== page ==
Jefferson Health is also working frantically to move many of its outpatient visits to telemedicine visits. From just a few dozen visits last week, they are now scheduling 500-600 telemedicine visits per day. “We have scheduled visits across every specialty,” Hollander says. “We’re lucky in the sense that we’ve been implementing this across the enterprise for more than 10 years. Even if our providers only did 12 video visits a year [before the coronavirus pandemic], they know how to do it.”
At the University of Arkansas for Medical Sciences (UAMS), a plan to roll out telemedicine one clinic at a time has evolved into a rush to make most of the hospital’s clinics telemedicine-ready in the next few days, says Curtis Lowery Jr., MD, director of the Institute for Digital Health and Innovation at UAMS. “We’re trying to keep our regular patients out of our clinics,” he says.
Likewise, an initial plan to train all providers to use UAMS’ videoconferencing platform at the university’s training facility has evolved into a push to encourage providers to watch an online training module. “Our plan was to bring [the technology] up sequentially and train everybody in the process but this crisis has created a need to circumvent some of that process.”
Like Jefferson Health, UAMS has a robust and secure online system for handling incoming queries, both for COVID-19-related screening and telemedicine visits. Not surprisingly, though, the surge in demand has placed an enormous strain on the hospitals’ servers. “We have a virtual war room with 15-20 tech people working around the clock to ensure our systems stay online,” Hollander says.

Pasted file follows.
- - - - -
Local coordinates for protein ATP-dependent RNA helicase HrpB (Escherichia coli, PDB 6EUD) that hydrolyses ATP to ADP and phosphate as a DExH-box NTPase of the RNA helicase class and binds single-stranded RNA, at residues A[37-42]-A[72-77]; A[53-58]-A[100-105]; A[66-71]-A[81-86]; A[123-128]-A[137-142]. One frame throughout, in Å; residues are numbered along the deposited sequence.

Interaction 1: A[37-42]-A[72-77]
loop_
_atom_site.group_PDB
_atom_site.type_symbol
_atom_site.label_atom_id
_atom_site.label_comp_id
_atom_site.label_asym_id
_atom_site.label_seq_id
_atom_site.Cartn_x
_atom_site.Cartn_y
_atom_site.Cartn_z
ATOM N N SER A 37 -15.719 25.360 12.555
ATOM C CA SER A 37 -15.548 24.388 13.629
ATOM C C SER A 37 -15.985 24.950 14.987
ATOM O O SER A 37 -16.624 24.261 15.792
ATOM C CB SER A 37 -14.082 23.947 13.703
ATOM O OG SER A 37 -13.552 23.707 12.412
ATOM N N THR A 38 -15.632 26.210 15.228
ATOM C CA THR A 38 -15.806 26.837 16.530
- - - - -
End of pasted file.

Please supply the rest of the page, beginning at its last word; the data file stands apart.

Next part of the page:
“Before, we had limited use of Zoom for specific patient populations, and there was significant resistance to operationalizing this across the system. Now we have a patient population that is actively searching for the ability to be seen without leaving their homes.”
Philip Bernard, MD
University of Kentucky HealthCare
Other academic systems are embracing existing videoconferencing platforms like Zoom or are expanding their partnerships with commercial telemedicine companies like Amwell and Teledoc.
At the University of Kentucky (UK) HealthCare, providers are rapidly deploying two telehealth options, both using the Zoom videoconferencing platform, says Philip Bernard, MD, chief medical information officer at UK HealthCare. The first is for unscheduled acute care, and the second is for previously scheduled outpatient visits. “Before, we had limited use of Zoom for specific patient populations, and there was significant resistance to operationalizing this across the system,” he says. “Now we have a patient population that is actively searching for the ability to be seen without leaving their homes.”
While age has often been cited as a barrier to the expanded use of telehealth, most providers are finding that older patients are increasingly comfortable with the technology, Mackey says. But other barriers to care, including spotty access to broadband and cellular service in some parts of the country, as well as inconsistent access to cellphones and other technology, could prove challenging for some patients.
More opportunities and challenges
The rapid expansion of telemedicine, both to triage possible COVID-19 patients and to keep non-COVID-19 patients away from the hospital, picked up steam not long after Congress passed the first $8 billion spending plan to combat the virus on March 6. That bill included $500 million to expand telehealth services during the public health emergency.